The claimant Mr Upton owned the bulk of Birchy Farm near Solihull. Mr Parmar purchased land immediately to the soth east of the Farm in 1997. Following Mr Parmar’s residential development on his land, Mr Upton brought an action in trespass claiming that the development had trespassed on his boundary.
It was common ground that there was at all times since 1925 a drainage ditch running along the disputed boundary and extending beyond it. The judge also found that a hedge had existed along the disputed boundary immediately north of the ditch. He therefore applied the hedge and ditch rule.
The hedge and ditch rule says that where two properties are divided by a hedge and a ditch or a bank and ditch, there is a presumption that the boundary is along the opposite edge of the ditch from the hedge or bank.
The appellant Mr Parmar appealed against a decision resolving the boundary dispute in favour of Mr Upton but the Court of Appeal dismissed the appeal saying that:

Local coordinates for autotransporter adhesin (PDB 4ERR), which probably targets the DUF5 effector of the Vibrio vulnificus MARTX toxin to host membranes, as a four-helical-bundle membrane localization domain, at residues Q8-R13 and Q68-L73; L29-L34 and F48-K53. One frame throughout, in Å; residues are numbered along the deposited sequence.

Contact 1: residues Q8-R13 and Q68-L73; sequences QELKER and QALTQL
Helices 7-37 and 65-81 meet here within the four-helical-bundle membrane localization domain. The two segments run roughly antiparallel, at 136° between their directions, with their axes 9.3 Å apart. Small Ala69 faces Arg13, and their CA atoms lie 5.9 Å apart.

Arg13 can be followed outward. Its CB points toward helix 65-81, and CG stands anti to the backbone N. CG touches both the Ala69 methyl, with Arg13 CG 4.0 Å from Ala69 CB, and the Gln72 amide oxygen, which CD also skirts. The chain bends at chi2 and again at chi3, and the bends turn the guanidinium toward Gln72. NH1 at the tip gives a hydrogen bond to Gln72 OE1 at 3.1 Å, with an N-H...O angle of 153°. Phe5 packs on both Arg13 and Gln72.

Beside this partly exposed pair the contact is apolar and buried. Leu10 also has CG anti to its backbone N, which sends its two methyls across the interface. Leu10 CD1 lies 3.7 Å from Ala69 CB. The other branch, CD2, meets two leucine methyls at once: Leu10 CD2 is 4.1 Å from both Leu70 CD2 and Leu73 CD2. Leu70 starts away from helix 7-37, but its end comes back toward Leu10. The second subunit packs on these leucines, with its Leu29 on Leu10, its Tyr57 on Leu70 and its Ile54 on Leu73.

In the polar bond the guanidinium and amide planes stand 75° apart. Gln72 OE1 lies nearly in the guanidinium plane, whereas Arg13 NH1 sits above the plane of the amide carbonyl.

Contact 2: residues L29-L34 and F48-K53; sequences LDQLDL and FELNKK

This case is a good example of how the hedge and ditch rule is applied to the facts. It also illustrates the value of the rule in enabling neighbouring owners of rural land to avoid the cost and stress of litigating a boundary dispute!
If you have any questions or wish to discuss any issues raised in this blog please contact Johanne Spittle. Johanne is a Director with our Property Disputes team and a member of the firm’s Agriculture and Landed Estates team who has extensive experience in bringing and defending claims involving rural property.
Please note this information is provided by way of example and may not be complete and is certainly not intended to constitute legal advice. You should take bespoke advice for your circumstances.